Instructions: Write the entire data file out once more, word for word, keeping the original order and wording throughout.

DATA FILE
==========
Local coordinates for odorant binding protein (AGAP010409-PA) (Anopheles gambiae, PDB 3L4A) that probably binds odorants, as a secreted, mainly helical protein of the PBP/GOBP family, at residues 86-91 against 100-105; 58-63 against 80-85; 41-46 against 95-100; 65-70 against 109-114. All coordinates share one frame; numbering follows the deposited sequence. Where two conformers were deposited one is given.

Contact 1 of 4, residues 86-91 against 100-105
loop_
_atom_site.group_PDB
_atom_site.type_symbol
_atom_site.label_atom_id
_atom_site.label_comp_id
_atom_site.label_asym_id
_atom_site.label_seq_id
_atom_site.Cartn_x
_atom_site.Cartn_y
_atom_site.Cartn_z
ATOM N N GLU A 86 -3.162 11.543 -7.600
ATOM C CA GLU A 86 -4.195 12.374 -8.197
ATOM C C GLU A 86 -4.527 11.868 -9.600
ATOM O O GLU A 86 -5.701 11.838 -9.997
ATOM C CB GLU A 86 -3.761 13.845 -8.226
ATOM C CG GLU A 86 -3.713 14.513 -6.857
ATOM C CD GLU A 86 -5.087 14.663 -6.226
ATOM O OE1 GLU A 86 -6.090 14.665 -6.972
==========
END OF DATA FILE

Local coordinates for odorant binding protein (AGAP010409-PA) (Anopheles gambiae, PDB 3L4A) that probably binds odorants, as a secreted, mainly helical protein of the PBP/GOBP family, at residues 86-91 against 100-105; 58-63 against 80-85; 41-46 against 95-100; 65-70 against 109-114. All coordinates share one frame; numbering follows the deposited sequence. Where two conformers were deposited one is given.

Contact 1 of 4, residues 86-91 against 100-105
loop_
_atom_site.group_PDB
_atom_site.type_symbol
_atom_site.label_atom_id
_atom_site.label_comp_id
_atom_site.label_asym_id
_atom_site.label_seq_id
_atom_site.Cartn_x
_atom_site.Cartn_y
_atom_site.Cartn_z
ATOM N N GLU A 86 -3.162 11.543 -7.600
ATOM C CA GLU A 86 -4.195 12.374 -8.197
ATOM C C GLU A 86 -4.527 11.868 -9.600
ATOM O O GLU A 86 -5.701 11.838 -9.997
ATOM C CB GLU A 86 -3.761 13.845 -8.226
ATOM C CG GLU A 86 -3.713 14.513 -6.857
ATOM C CD GLU A 86 -5.087 14.663 -6.226
ATOM O OE1 GLU A 86 -6.090 14.665 -6.972